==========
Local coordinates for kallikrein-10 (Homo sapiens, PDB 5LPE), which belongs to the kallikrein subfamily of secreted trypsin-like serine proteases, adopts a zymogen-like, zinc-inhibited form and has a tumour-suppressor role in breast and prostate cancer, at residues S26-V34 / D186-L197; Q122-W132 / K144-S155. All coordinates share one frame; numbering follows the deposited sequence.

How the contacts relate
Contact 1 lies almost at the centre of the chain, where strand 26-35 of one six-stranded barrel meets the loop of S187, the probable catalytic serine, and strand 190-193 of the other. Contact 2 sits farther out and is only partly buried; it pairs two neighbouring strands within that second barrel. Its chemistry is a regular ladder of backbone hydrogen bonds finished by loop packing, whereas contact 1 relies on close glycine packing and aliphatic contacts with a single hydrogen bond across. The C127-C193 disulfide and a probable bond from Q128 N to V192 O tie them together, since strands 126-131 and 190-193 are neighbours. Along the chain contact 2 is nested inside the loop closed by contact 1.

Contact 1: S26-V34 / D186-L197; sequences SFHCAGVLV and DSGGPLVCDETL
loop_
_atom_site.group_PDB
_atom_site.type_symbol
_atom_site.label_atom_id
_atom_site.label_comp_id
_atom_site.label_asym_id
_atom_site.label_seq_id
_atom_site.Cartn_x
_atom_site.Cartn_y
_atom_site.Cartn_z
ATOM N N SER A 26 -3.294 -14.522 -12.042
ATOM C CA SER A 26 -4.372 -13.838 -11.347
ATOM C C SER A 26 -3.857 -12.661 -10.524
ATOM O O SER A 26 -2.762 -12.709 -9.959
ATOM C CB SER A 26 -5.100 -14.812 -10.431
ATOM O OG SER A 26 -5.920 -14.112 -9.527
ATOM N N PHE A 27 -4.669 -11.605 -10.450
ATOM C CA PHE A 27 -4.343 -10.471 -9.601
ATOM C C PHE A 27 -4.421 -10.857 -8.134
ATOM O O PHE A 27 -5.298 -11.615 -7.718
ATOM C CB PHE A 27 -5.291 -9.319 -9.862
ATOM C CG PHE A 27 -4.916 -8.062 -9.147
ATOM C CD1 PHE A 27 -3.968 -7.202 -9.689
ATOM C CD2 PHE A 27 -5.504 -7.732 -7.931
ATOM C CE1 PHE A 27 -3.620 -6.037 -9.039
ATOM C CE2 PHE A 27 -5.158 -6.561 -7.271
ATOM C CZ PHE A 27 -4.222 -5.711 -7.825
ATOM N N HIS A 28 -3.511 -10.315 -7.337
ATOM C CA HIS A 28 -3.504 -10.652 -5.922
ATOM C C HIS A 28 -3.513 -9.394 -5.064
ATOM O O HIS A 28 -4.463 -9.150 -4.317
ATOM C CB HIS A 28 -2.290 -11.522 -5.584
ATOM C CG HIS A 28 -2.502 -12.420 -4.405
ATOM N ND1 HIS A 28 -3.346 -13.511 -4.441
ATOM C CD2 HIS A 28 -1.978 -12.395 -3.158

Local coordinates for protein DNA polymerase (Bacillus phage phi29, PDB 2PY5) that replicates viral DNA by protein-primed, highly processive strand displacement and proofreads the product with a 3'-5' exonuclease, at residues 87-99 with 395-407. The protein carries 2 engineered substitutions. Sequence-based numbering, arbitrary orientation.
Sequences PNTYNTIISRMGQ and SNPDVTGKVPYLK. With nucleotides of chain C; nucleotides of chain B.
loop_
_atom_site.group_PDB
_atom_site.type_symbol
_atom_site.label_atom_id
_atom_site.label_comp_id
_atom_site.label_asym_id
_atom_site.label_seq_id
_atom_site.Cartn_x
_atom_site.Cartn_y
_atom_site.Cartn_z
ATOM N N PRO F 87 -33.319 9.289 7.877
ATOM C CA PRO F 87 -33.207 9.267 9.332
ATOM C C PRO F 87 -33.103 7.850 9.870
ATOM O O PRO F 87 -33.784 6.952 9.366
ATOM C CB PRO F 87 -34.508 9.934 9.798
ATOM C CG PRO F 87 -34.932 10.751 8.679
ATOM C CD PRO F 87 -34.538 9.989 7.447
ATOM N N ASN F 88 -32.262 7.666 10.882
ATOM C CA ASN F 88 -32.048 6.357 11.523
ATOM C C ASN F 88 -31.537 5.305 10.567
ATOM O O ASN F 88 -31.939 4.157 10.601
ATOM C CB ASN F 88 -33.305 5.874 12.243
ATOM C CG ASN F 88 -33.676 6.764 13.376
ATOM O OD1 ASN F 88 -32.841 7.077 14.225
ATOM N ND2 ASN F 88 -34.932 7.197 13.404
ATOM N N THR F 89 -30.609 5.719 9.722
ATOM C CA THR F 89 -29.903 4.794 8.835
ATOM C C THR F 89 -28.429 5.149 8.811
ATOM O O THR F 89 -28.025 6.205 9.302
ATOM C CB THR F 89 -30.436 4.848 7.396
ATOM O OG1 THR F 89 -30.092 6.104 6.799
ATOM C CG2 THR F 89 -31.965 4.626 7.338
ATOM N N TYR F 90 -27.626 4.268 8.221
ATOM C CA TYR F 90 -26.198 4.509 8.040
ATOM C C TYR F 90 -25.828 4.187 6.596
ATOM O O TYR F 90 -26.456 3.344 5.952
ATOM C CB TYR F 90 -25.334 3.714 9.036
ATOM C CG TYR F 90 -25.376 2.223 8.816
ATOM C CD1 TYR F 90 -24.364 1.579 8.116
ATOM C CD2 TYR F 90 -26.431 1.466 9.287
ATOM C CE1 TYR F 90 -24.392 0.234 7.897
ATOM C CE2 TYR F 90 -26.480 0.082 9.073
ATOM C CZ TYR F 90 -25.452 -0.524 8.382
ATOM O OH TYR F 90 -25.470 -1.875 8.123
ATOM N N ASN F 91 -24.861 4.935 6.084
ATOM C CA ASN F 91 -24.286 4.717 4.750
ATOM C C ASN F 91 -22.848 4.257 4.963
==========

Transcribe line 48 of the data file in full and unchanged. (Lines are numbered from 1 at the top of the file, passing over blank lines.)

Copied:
_atom_site.label_seq_id